When the play is over, we meet young Kabuki actor Kikunosuke (Shôtarô Hanayagi) who is expected to follow in the footsteps of his famous stepfather in an illustrious acting career. Kikunosuke is well liked and admired by everyone around him. I was surprised to see how he was surrounded, and almost under attack by geishas fighting over him, much like those screaming girls we see around famous and handsome up-and-coming male actors today. The depiction of Kikunosuke’s life as a spoiled playboy and his devoted female fans in the first act shows us today’s world of celebrity really isn’t all that different from those ‘good old days’.

There’s s a problem with all of this admiration though; no one dares to be honest with Kikunosuke about his craft and the truth is – he’s a terrible actor. With everyone praising him, he’s bound to be successful regardless of his talent – or the lack of it. Kikunosuke is shielded from reality by the wealth and social status of his family and therefore he makes no attempt to work hard and improve. He’s nevertheless suspecting that something’s wrong and is frustrated that the truth is being blocked by phoney praise.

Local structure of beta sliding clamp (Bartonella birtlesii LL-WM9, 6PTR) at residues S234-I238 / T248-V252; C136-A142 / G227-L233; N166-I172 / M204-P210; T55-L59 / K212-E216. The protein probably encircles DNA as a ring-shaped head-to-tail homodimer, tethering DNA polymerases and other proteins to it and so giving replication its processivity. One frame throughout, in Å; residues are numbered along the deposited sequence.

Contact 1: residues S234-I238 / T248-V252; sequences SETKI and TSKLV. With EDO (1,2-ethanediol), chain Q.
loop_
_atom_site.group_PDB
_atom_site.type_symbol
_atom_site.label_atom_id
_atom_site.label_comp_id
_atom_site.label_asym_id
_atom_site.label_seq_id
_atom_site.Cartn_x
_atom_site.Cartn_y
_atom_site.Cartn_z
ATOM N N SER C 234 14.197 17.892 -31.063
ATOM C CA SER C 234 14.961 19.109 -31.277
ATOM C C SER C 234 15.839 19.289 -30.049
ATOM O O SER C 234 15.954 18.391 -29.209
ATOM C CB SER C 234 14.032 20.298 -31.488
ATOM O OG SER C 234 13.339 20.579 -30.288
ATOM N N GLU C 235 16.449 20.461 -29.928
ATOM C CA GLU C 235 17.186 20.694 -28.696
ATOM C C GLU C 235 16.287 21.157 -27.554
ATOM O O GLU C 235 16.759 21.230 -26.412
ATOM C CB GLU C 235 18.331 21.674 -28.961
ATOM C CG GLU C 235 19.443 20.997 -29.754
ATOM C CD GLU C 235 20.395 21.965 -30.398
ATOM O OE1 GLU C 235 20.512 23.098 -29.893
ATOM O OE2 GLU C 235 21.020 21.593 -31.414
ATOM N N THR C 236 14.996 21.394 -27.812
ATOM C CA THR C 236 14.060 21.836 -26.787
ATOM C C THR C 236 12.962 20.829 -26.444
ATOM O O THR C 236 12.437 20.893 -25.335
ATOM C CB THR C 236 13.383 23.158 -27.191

It’s eventually revealed in one of Kenji Mizoguchi’s trademark long tracking shots. Otoku (Kakuko Mori), the wet-nurse of Kikunosuke’s baby stepbrother, joins him for a brief evening walk and she decides to tell him everything. She is gentle and yet strikingly honest about how bad he is and Kikunosuke is stunned – not really by the The Story Of The Last Chrysanthemumstruth, but rather Otoku’s honesty. He is immediately drawn to her and soon tells her she’s the first real friend he’s ever had. What follows is a great love story and tragedy as Kikunosuke defies his adopted father and leaves the family home to start his career from scratch with Otoku’s help and support.

Mizoguchi’s dealing with gender in The Story of the Last Chrysanthemums is very different from the ‘male guilt’ driven Osaka Elegy (1936) and The Sisters of the Gion (1936). The act of Otoku’s stepping outside the traditional role of a woman for the very first time in her life is actually shown in the film and I really liked the fact that it’s also a selfless deed. She takes a big risk by telling Kikusonuke about his weaknesses; he could’ve responded very differently and taken it an as insult, which would have consequences for Otoku. She shows great disrespect within the cultural traditions of the time and is rewarded for her actions.